Synthetic Meat as Art? Don’t Have a Cow Man!

Image: Butcher Shop. (Synthetic polymer and enamel paint on composition board and wood, ceramic tiles, transparent synthetic polymer resin, mirror, steel, fluorescent light, plastic, polyvinyl chloride, metal, string Measurements (a-l) (241.0 × 303.0 × 128.7 cm).

One of seven children, Australian painter, performance artist and writer Ivan Durrant, was born in Melbourne in 1947. His father suffered from alcoholism and his mother was forced to place all of their children into State care. As a consequence Durrant was raised in an orphanage in the Melbourne suburb of Brighton from the age of 7-15.

Durrant discovered a fondness for birds and animals on annual summer vacations; and after leaving school; he worked in a prosthetic laboratory at the Royal Melbourne Hospital; creating lifelike body parts. With these skills, Durrant began to create convincingly accurate sculptures of ears, hands, pig heads and various cuts of meat.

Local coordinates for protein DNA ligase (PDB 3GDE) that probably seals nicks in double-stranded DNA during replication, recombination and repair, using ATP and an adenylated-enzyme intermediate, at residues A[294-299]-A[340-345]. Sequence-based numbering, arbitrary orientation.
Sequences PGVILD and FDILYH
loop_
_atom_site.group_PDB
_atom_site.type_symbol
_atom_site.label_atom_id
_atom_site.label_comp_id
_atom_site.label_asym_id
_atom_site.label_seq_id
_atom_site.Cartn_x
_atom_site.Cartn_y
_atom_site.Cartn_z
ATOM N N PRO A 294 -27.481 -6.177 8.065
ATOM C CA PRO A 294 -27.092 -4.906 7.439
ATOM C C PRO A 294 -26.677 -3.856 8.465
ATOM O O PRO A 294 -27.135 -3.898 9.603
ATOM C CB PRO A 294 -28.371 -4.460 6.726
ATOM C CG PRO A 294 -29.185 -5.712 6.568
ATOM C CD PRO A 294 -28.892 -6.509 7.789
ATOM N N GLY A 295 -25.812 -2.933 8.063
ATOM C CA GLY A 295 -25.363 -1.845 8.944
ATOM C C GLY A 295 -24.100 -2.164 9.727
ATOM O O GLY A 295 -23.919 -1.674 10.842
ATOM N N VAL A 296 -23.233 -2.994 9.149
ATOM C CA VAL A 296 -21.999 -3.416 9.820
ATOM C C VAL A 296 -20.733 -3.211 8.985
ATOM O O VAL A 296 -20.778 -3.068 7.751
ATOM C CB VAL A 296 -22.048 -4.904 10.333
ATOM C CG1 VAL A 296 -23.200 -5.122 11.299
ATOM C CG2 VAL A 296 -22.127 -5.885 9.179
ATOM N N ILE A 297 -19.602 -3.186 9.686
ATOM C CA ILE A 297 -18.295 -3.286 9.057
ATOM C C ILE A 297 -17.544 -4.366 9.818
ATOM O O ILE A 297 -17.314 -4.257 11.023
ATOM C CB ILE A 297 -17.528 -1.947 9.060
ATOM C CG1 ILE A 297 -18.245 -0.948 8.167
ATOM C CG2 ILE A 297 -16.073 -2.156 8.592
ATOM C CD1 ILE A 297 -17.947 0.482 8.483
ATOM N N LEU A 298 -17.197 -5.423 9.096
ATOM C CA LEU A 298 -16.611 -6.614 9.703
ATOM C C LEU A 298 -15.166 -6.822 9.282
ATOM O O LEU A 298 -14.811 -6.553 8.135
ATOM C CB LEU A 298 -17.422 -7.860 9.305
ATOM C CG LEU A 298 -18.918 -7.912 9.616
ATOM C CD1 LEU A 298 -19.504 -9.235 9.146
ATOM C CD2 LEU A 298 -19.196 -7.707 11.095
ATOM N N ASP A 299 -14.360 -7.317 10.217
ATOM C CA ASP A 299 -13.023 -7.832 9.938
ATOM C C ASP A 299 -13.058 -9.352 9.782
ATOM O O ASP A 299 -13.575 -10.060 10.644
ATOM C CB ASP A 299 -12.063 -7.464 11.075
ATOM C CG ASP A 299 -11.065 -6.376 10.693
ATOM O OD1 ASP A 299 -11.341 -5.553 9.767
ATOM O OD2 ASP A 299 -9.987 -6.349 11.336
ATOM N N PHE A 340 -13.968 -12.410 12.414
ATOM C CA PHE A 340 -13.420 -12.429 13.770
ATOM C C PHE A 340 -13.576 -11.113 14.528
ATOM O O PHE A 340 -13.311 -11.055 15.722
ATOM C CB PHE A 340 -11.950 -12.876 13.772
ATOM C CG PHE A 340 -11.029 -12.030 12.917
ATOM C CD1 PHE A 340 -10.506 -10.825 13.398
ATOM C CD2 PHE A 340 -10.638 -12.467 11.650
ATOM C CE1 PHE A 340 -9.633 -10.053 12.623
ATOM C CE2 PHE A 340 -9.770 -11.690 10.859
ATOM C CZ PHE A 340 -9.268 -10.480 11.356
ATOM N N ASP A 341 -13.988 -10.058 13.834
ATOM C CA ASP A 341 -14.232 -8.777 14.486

• Combined with his childlike, folksy, naive art style of drawing and art, he morphed into a self-developed style of super-realism or extreme photorealism which is sometimes referred to as supraphotolism (to work ‘above and beyond the photo’).

As a result, Durrant is known for creating art with “great shock value” including butchered meats and pigs’ heads such as his 26 May, 1975 “Slaughtered Cow Happening“where he  dumped the carcass of a “freshly slaughtered cow” on the forecourt of the National Gallery of Victoria (NGV). Prior to this, Durrant informed the NGV staff that he was donating a sculpture, and ‘asked whether they would consider leaving it in place for a few days’. This lead to his artistic ‘meat series’ which included:

  • Butcher shop and Pigs Head Exhibition (1978)
  • Meat Paintings (1979) and
  • Photographic Exhibition of Meat (1981)

Durrant now resides in Blairgowrie and his work is held in many public collections.

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